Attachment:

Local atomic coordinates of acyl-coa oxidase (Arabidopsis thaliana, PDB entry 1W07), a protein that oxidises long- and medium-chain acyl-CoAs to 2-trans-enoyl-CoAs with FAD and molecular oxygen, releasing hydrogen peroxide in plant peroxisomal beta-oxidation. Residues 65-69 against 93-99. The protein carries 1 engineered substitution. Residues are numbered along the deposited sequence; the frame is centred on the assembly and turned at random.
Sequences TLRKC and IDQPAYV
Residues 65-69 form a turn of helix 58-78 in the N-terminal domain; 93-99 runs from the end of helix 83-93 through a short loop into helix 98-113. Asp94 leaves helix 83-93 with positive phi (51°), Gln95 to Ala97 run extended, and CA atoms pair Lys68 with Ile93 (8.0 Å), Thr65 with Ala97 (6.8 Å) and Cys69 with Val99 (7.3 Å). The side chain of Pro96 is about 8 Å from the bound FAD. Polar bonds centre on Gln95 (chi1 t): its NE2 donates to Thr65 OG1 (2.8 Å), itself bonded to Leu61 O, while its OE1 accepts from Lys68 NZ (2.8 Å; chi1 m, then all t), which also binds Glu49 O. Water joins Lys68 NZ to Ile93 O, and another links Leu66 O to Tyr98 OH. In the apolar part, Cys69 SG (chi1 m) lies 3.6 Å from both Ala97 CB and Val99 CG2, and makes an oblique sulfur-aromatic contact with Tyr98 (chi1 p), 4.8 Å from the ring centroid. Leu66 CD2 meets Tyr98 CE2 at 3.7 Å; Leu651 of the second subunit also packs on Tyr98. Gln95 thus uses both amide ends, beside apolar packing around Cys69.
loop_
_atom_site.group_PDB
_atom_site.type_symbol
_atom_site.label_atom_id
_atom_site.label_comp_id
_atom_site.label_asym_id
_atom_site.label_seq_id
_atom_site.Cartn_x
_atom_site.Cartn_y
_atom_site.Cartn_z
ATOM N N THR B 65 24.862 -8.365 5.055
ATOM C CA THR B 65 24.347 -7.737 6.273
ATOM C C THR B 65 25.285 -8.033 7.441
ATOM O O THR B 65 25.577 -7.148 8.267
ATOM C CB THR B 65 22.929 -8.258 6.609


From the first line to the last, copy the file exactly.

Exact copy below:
Local atomic coordinates of acyl-coa oxidase (Arabidopsis thaliana, PDB entry 1W07), a protein that oxidises long- and medium-chain acyl-CoAs to 2-trans-enoyl-CoAs with FAD and molecular oxygen, releasing hydrogen peroxide in plant peroxisomal beta-oxidation. Residues 65-69 against 93-99. The protein carries 1 engineered substitution. Residues are numbered along the deposited sequence; the frame is centred on the assembly and turned at random.
Sequences TLRKC and IDQPAYV
Residues 65-69 form a turn of helix 58-78 in the N-terminal domain; 93-99 runs from the end of helix 83-93 through a short loop into helix 98-113. Asp94 leaves helix 83-93 with positive phi (51°), Gln95 to Ala97 run extended, and CA atoms pair Lys68 with Ile93 (8.0 Å), Thr65 with Ala97 (6.8 Å) and Cys69 with Val99 (7.3 Å). The side chain of Pro96 is about 8 Å from the bound FAD. Polar bonds centre on Gln95 (chi1 t): its NE2 donates to Thr65 OG1 (2.8 Å), itself bonded to Leu61 O, while its OE1 accepts from Lys68 NZ (2.8 Å; chi1 m, then all t), which also binds Glu49 O. Water joins Lys68 NZ to Ile93 O, and another links Leu66 O to Tyr98 OH. In the apolar part, Cys69 SG (chi1 m) lies 3.6 Å from both Ala97 CB and Val99 CG2, and makes an oblique sulfur-aromatic contact with Tyr98 (chi1 p), 4.8 Å from the ring centroid. Leu66 CD2 meets Tyr98 CE2 at 3.7 Å; Leu651 of the second subunit also packs on Tyr98. Gln95 thus uses both amide ends, beside apolar packing around Cys69.
loop_
_atom_site.group_PDB
_atom_site.type_symbol
_atom_site.label_atom_id
_atom_site.label_comp_id
_atom_site.label_asym_id
_atom_site.label_seq_id
_atom_site.Cartn_x
_atom_site.Cartn_y
_atom_site.Cartn_z
ATOM N N THR B 65 24.862 -8.365 5.055
ATOM C CA THR B 65 24.347 -7.737 6.273
ATOM C C THR B 65 25.285 -8.033 7.441
ATOM O O THR B 65 25.577 -7.148 8.267
ATOM C CB THR B 65 22.929 -8.258 6.609